Ms. Heumann also asked Senator Duckworth what Federal agencies and departments can do to be more intersectional and actively work to reduce disparities within communities. Senator Duckworth responded:  

“Federal Government tends to work in silos. I think what the Federal Government can do better is break down the silos and work across government in a way that forces their own individual agencies to see that different perspective.”  

During the summit, Senator Duckworth shared a story regarding her participation in the Amputee Coalition of America’s Certified Peer Visitor Training Program: 

The Amputee Coalition of America has a Peer Visitor Training Program, [which at the time of my participation it was offered] online and in-person but I think [you] can do it fully online now. [The program] trains you how to visit someone who is a new amputee or about to become an amputee, and the questions that you might answer to help you be able to provide resources and basically a guide [to better understand the path] this person is about to [take] that they have never been on before. [Following the Amputee Coalition of America’s training, I saw the importance of having] picked up my life and moved on and not only returned to my life the way it was but in fact to do things I never imagined I would be able to do. I never imagined when I was a solider that I was going to become a U.S. Senator one day.”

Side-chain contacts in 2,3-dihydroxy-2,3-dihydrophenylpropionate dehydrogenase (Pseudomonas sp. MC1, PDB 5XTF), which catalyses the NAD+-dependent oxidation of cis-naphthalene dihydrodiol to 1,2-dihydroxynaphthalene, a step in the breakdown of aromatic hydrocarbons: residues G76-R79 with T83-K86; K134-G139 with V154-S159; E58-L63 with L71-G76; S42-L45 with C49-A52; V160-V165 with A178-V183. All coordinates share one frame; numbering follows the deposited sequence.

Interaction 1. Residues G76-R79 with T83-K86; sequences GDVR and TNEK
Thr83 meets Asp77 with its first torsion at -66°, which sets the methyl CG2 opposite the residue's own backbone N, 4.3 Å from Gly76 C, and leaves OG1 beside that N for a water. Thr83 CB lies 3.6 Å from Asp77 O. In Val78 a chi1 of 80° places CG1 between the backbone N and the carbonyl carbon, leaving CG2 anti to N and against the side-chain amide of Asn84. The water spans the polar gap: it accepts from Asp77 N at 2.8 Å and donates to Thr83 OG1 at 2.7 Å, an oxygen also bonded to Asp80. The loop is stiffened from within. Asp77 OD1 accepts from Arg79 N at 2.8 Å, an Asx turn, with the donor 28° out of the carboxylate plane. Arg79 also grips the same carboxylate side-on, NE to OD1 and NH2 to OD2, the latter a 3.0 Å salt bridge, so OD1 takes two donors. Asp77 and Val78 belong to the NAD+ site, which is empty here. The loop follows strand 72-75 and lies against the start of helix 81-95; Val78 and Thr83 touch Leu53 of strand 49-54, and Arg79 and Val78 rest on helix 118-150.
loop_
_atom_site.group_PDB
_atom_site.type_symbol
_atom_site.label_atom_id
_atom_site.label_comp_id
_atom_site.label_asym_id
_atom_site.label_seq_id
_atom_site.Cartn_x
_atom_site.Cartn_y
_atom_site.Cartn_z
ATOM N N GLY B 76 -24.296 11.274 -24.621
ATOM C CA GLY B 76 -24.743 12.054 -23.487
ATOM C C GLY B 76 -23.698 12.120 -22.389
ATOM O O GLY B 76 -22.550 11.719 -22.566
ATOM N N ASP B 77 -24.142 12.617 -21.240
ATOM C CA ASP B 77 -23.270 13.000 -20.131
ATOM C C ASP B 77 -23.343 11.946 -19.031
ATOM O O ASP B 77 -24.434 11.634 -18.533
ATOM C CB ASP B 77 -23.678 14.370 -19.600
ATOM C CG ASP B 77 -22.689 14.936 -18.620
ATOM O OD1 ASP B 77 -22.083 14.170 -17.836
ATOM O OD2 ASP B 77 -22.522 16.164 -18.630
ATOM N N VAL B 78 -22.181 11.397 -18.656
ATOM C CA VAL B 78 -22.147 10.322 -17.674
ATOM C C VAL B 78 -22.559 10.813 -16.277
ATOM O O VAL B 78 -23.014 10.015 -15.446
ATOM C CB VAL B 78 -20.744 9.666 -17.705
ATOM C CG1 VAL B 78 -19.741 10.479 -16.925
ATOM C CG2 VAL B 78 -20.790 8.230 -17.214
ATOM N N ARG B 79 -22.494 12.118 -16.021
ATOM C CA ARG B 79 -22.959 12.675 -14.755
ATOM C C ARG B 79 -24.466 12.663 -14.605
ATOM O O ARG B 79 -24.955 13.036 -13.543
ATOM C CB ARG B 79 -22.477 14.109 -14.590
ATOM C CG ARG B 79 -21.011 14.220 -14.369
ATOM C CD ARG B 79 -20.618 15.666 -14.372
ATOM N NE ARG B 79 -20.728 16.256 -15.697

Senator Duckworth also shared a tribute to her friend Marca Bristow, the Founder and Executive Director of Access Living in Chicago, who was also an amputee and leader, and who inspired the Senator herself: 

“(Marca) reached out to me early on when I first met with Congress, probably 18 months after I became an amputee and really educated me and was a mentor to me in terms of the disability community.  

Learning the challenges and the barriers and how to work through them and introduce me to the community was something that she was incredibly generous with. For me to see her, this incredibly powerful woman heading an agency, living this life gave me the hope and resolve to continue.  

I hope that is what I can do for other folks when they see not only is she someone who was accommodated but she is changing laws and making things better in this country because she has a disability. She is a better Senator because she uses a wheelchair. I think I am a better Senator because of it. Having these life experiences makes me a better public servant than I ever could have been without them.” 

During the DEIA Summit, Dr. Janice Underwood, Executive Director of the OPM Office of DEIA and the Government-wide Chief Diversity Officer, shared keynote remarks discussing the work ahead to advance DEIA: